|Publication number||US7944660 B2|
|Application number||US 11/763,672|
|Publication date||May 17, 2011|
|Filing date||Jun 15, 2007|
|Priority date||Jun 15, 2007|
|Also published as||CN101779261A, CN101779261B, EP2162896A1, EP2162896B1, US20080310062, WO2008153579A1|
|Publication number||11763672, 763672, US 7944660 B2, US 7944660B2, US-B2-7944660, US7944660 B2, US7944660B2|
|Inventors||Brent Charles Kumfer, William James Premerlani, Robert Joseph Caggiano, Kanakasabapathi Subramanian, Charles Stephan Pitzen|
|Original Assignee||General Electric Company|
|Export Citation||BiBTeX, EndNote, RefMan|
|Patent Citations (53), Non-Patent Citations (21), Referenced by (1), Classifications (19), Legal Events (2)|
|External Links: USPTO, USPTO Assignment, Espacenet|
Embodiments of the invention relate generally to electrical distribution systems, and more particularly to electrical distribution systems implementing micro -electromechanical system based switching (MEMS) devices.
To protect against fire and equipment damage, electrical equipment and wiring must be protected from conditions that result in current levels above their ratings. Electrical distribution systems employ protective devices to operate (open the electrical circuit) in case of such an over-current condition. A typical electrical distribution system includes protective devices that can be found in residential, commercial, & industrial applications. Electrical distribution systems form a tree-like structure with a main incoming power (trunk) feeding ever smaller and smaller distribution lines (branches). Typically, the distribution branches break the power into smaller lines that step-down the voltage with a transformer and distribute the power to the load circuits.
Due to the enormous costs associated with a power outage (downtime, productivity loss, critical system loss, for example), it may be of interest in some applications for the system to stay online at all times unless other conditions determine otherwise. Therefore, the protection devices should operate (take power offline) under such circumstances where an over-current vault may result in an undesirable outcome is present on the distribution line, in addition, when a fault (especially a short circuit fault) occurs, it is desirable for the first and only the first protection device upstream of the fault to operate; a system in which only the closest protection device upstream of the fault trips is said to be selectively coordinated. A coordinated system serves to ensure that only the necessary equipment is taken offline during a failure and thus minimises the costs or power outages. For instance, if a fault occurs at a load and the system is selective, then only the adjacent protective device should operate; leaving all other load circuits unaffected by the fault. If the system is not selective, the distribution branch protective device, or even the main power input device, might operate taking all the loads downstream offline unnecessarily.
Electrical systems presently use either a fuse or a circuit breaker to perform over-current protection. Fuses rely on heating effects (1^2*t) to operate. They are designed as weak points in the circuit and each successive fuse closer to the load must be rated for smaller and smaller currents. In a short circuit, condition all upstream fuses see the same heating energy and the weakest one, by design the closest to the fault will be the first to operate. Fuses however are one-time devices and must be replaced alter a fault occurs. Circuit breakers on the other hand can be reset. However, to protect against a short circuit fault, some types of circuit breakers employ electromagnetic trip devices. These electromagnetic trip devices rely on the current level present and not on heating effects to trip the circuit breaker. The quick reaction to large currents makes it difficult to have a selective protection scheme with circuit breakers, which may result in increased complexity of a circuit breaker for use in such applications.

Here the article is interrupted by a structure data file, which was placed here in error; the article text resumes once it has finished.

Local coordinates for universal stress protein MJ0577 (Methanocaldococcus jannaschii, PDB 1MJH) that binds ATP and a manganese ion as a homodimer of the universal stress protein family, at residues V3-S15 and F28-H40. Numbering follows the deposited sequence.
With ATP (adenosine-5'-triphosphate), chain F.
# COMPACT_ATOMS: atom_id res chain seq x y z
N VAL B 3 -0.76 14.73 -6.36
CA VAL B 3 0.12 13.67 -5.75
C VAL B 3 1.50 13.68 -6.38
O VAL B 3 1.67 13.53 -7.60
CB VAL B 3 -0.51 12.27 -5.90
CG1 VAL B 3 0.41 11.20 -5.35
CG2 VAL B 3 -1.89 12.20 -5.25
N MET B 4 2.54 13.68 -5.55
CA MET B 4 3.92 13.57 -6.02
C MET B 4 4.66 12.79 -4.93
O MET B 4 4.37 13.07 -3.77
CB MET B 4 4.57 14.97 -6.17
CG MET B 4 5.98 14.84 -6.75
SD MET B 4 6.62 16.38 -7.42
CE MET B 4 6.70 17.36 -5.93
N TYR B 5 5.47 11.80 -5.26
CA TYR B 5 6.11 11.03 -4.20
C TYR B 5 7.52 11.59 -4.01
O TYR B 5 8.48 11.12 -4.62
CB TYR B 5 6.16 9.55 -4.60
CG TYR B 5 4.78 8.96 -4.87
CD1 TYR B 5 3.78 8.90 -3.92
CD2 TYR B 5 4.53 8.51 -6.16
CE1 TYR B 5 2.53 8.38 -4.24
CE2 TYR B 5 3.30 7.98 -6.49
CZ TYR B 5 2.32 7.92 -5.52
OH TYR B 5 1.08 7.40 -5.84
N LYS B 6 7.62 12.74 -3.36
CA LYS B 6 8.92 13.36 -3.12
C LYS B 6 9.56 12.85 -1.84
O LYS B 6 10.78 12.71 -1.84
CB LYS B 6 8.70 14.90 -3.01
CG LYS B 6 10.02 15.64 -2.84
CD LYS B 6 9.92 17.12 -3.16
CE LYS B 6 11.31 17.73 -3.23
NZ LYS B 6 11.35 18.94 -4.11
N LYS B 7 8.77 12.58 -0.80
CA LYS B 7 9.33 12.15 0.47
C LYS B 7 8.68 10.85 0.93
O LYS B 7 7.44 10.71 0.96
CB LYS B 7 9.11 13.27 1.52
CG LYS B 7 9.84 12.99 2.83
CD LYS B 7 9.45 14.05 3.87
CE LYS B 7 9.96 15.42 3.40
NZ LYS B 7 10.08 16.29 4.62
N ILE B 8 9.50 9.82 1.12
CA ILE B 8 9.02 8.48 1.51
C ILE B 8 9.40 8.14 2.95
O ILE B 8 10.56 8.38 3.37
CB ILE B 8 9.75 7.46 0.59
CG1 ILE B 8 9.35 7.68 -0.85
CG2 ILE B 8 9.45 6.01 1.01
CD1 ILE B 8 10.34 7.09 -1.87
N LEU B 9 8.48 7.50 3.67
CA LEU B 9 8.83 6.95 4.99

Accordingly, there exists a need in the art for a systems and methods for current limiting to provide selectively coordinated protection for electrical distribution systems.
Disclosed herein is a method in an electrical distribution system, the method including determining if there is a fault condition in a branch of the electrical distribution system, the branch having a plurality of micro electromechanical system (MEMS) switches, re-closing a MEMS switch of the plurality of MEMS switches, which is furthest upstream in the branch and determining if the fault condition is still present.
Further disclosed herein is an electrical distribution system, including an input port for receiving a source of power, a main distribution bus electrically coupled to the input port, a service disconnect MEMS switch disposed between and coupled to the input port and the main distribution bus and a plurality of electrical distribution branches electrically coupled to the main distribution bus.
These and other features, aspects, and advantages of the present invention will become better understood when the following detailed description is read with reference to the accompanying drawings in which like characters represent like parts throughout the drawings, wherein:
Exemplary embodiments include systems and methods for using the current limiting function of the MEMS+HALT functionality to provide selectively coordinated protection for electrical distribution systems, which provides a system solution that ensures the most downstream protection MEMS switch closest to the fault is the only MEMS switch activated. In exemplary embodiments, a determination is made whether there is a fault condition in a branch of an electrical distribution system, the branch having a plurality of MEMS switches. In exemplary embodiments, each device is selective in its determination of the fault. Rapid changes in current and the time for which to react to a short circuit fault can make it difficult to obtain selectivity. In the event of a fault occurring with more than one protective device tripping, a re-closing methodology is implemented. In exemplary embodiments, the methodology re-closes the MEMS switch of the plurality of MEMS switches, which is furthest upstream of the branch and determining if the fault condition is still present.
As illustrated in
In a presently contemplated configuration as will be described in greater detail with reference to
Turning now to